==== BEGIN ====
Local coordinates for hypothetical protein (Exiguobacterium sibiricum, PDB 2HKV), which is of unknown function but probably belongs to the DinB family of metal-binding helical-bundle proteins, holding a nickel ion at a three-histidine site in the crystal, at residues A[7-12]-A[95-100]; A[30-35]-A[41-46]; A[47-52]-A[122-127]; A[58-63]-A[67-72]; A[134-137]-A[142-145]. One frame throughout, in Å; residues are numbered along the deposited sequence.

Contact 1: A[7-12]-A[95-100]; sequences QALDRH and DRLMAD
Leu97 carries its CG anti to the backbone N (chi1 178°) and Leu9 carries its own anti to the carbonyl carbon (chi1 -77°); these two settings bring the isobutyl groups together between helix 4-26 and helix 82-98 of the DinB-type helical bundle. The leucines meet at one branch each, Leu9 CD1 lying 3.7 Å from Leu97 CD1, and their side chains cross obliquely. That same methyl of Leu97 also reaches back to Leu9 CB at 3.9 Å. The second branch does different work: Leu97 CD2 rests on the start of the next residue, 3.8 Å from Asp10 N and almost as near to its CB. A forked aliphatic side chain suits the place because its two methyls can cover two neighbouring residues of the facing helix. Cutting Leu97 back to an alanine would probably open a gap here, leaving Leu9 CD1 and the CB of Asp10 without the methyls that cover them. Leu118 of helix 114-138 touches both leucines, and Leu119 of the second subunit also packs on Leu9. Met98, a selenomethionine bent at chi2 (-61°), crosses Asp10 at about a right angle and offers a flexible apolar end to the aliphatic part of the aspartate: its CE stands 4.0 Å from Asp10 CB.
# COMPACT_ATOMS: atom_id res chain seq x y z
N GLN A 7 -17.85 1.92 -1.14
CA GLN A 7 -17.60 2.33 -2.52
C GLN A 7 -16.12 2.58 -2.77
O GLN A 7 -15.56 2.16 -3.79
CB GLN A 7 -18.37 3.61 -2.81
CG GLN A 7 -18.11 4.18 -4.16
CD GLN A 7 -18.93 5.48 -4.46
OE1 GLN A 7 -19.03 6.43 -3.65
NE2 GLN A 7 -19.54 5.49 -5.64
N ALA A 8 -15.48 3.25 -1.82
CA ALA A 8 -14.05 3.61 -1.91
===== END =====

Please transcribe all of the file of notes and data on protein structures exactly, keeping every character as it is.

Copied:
Local coordinates for hypothetical protein (Exiguobacterium sibiricum, PDB 2HKV), which is of unknown function but probably belongs to the DinB family of metal-binding helical-bundle proteins, holding a nickel ion at a three-histidine site in the crystal, at residues A[7-12]-A[95-100]; A[30-35]-A[41-46]; A[47-52]-A[122-127]; A[58-63]-A[67-72]; A[134-137]-A[142-145]. One frame throughout, in Å; residues are numbered along the deposited sequence.

Contact 1: A[7-12]-A[95-100]; sequences QALDRH and DRLMAD
Leu97 carries its CG anti to the backbone N (chi1 178°) and Leu9 carries its own anti to the carbonyl carbon (chi1 -77°); these two settings bring the isobutyl groups together between helix 4-26 and helix 82-98 of the DinB-type helical bundle. The leucines meet at one branch each, Leu9 CD1 lying 3.7 Å from Leu97 CD1, and their side chains cross obliquely. That same methyl of Leu97 also reaches back to Leu9 CB at 3.9 Å. The second branch does different work: Leu97 CD2 rests on the start of the next residue, 3.8 Å from Asp10 N and almost as near to its CB. A forked aliphatic side chain suits the place because its two methyls can cover two neighbouring residues of the facing helix. Cutting Leu97 back to an alanine would probably open a gap here, leaving Leu9 CD1 and the CB of Asp10 without the methyls that cover them. Leu118 of helix 114-138 touches both leucines, and Leu119 of the second subunit also packs on Leu9. Met98, a selenomethionine bent at chi2 (-61°), crosses Asp10 at about a right angle and offers a flexible apolar end to the aliphatic part of the aspartate: its CE stands 4.0 Å from Asp10 CB.
# COMPACT_ATOMS: atom_id res chain seq x y z
N GLN A 7 -17.85 1.92 -1.14
CA GLN A 7 -17.60 2.33 -2.52
C GLN A 7 -16.12 2.58 -2.77
O GLN A 7 -15.56 2.16 -3.79
CB GLN A 7 -18.37 3.61 -2.81
CG GLN A 7 -18.11 4.18 -4.16
CD GLN A 7 -18.93 5.48 -4.46
OE1 GLN A 7 -19.03 6.43 -3.65
NE2 GLN A 7 -19.54 5.49 -5.64
N ALA A 8 -15.48 3.25 -1.82
CA ALA A 8 -14.05 3.61 -1.91